I said in a previous post that a whole generation of Cubs fans are now growing up who know their team only as a frequent contender and a winner, one that is likely about to make the play-offs for the second year in a row, the third time in five years, the fourth time in 10 years. I envy them, because games like Thursday night's stunning 6-4 victory, for someone of my generation (I'm 40), are often simply too hard to believe. An hour after the game is over, you're struggling to sleep because your mind is spinning at what you just witnessed and what still may be to come in the near future. The reality of it is almost scary, in part because you feel you have been led down this road before, in part because you have never seen anything like it.
If the Cubs would have lost last night, no one would have been too concerned. They were going up against Cole Hamels, for cryin' out loud. If you see them winning a four-game series against the Phils, this is the one game they would probably lose. And Hamels was pretty fantastic, the Cubs only run against him in 7 IP coming on a two-strike triple by DeRosa after Fukie's infield hit. Dempster started for the Cubs, and was decent, but only barely staying ahead of the Phils until giving up 3 runs in the 6th to leave the Cubs behind 4-1.
But again, the Cubs pulled an 8th inning comeback out of their rally caps after Hamels exited. Mighty Mite hit a PH HR, and the Cubs loaded the bases for A-Ram who, before you even had a chance to consider the possibilities, clubbed a grand slam to left--positively disintegrating the ball and leaving no doubt from the moment of impact in anyone's mind, especially Phils CF Shane "The Flyin' Hawaiian" Victorino and A-Ram himself.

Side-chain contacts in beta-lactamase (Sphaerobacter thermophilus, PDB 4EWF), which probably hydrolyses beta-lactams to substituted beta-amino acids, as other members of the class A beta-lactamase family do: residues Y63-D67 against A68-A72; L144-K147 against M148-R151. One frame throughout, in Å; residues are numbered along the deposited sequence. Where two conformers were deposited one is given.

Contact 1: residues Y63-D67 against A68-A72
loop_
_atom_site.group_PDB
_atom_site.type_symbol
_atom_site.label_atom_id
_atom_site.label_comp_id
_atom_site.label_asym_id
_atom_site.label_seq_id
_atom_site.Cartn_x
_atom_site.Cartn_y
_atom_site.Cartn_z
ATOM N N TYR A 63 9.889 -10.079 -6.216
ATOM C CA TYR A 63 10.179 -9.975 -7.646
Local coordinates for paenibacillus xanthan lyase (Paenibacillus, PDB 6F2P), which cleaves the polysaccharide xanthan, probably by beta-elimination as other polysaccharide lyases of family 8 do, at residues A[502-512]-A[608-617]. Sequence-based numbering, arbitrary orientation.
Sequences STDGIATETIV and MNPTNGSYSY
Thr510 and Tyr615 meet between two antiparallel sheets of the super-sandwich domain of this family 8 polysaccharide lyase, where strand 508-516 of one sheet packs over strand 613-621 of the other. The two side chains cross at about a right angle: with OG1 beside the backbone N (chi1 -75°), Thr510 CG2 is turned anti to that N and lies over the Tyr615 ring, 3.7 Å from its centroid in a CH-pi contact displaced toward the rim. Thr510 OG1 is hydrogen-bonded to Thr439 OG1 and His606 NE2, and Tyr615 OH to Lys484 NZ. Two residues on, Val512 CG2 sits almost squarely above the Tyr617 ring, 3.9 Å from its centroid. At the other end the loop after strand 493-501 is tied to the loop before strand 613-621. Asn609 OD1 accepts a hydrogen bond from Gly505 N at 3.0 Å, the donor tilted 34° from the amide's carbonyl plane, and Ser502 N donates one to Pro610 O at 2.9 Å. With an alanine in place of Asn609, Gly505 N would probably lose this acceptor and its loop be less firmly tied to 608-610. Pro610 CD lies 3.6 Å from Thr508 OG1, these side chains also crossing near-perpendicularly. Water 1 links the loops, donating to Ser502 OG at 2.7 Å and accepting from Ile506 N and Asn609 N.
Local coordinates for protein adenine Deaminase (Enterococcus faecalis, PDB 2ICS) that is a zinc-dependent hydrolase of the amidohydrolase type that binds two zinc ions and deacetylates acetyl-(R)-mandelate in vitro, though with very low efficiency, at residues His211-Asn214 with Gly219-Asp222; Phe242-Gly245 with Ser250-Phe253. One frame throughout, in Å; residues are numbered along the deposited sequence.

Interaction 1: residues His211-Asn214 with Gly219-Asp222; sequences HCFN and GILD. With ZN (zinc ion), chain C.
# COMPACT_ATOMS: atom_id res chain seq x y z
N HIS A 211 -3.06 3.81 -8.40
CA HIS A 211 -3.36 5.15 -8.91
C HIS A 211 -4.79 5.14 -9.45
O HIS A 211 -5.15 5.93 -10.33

The thing that some of us might have thought impossible an inning before, so impossible that even when it happened, it still seemed impossible, actually happened. It happened to a team that through my years growing up and really through my whole life until now only seemed to have one misfortune heaped upon another, given a taste of dreamy victory one time after another only to have it snatched by fate. It was the kind of misfortune that eventually made me not want to be a Cubs fan anymore--I just couldn't handle the combination of disappointment and organizational ineptitude, a seeming aversion to even wanting to create a winning team at times. It was the kind of misfortune that makes one believe that some things just can't happen.
But it did happen last night, and more than anything I wanted to call my father and share the excitement with him, and talk to him--a true die-hard Cubs fan--about the possibilities of where this Cubs team will go. But, I couldn't. The 2007 season was his last. So, I was left myself to celebrate and ponder the possibilities, just as I was earlier this year when the Cubs mounted a 9-run comeback against the Rockies. That afternoon I was driving down Irving Park Road as the amazing comeback unfolded on the radio, wanting to call my dad and yell into the phone, but instead I just pounded the roof of my car with my fist, thinking, can he see this where he is? Can he enjoy it? Or was he a loyal Cubs fan through the years only to just barely miss the best part? I want to believe he was watching. I want to believe anyone who is no longer among the living and would have loved it is somehow enjoying it as much as we are now. I want to believe.